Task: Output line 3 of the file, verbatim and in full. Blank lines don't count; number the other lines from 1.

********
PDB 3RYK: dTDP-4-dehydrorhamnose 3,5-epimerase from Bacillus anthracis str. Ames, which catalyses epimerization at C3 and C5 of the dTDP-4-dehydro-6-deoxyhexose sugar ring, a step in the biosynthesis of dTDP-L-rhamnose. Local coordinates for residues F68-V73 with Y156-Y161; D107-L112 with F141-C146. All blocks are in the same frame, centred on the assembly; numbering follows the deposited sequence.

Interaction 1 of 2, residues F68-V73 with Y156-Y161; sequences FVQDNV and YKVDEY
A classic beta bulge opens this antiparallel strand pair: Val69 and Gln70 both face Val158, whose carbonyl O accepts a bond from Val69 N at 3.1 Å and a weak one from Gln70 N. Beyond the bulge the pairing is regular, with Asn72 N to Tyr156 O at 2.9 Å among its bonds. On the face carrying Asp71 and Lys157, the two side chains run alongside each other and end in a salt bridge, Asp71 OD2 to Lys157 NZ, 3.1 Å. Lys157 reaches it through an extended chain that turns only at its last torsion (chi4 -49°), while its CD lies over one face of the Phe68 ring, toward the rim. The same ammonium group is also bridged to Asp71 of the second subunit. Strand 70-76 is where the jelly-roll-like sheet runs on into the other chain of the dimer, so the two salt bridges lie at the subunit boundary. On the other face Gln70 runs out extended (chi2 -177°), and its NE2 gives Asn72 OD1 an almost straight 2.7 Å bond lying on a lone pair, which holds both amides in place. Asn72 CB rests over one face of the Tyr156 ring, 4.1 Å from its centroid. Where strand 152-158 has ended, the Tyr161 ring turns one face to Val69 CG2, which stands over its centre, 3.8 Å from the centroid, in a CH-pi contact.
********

A classic beta bulge opens this antiparallel strand pair: Val69 and Gln70 both face Val158, whose carbonyl O accepts a bond from Val69 N at 3.1 Å and a weak one from Gln70 N. Beyond the bulge the pairing is regular, with Asn72 N to Tyr156 O at 2.9 Å among its bonds. On the face carrying Asp71 and Lys157, the two side chains run alongside each other and end in a salt bridge, Asp71 OD2 to Lys157 NZ, 3.1 Å. Lys157 reaches it through an extended chain that turns only at its last torsion (chi4 -49°), while its CD lies over one face of the Phe68 ring, toward the rim. The same ammonium group is also bridged to Asp71 of the second subunit. Strand 70-76 is where the jelly-roll-like sheet runs on into the other chain of the dimer, so the two salt bridges lie at the subunit boundary. On the other face Gln70 runs out extended (chi2 -177°), and its NE2 gives Asn72 OD1 an almost straight 2.7 Å bond lying on a lone pair, which holds both amides in place. Asn72 CB rests over one face of the Tyr156 ring, 4.1 Å from its centroid. Where strand 152-158 has ended, the Tyr161 ring turns one face to Val69 CG2, which stands over its centre, 3.8 Å from the centroid, in a CH-pi contact.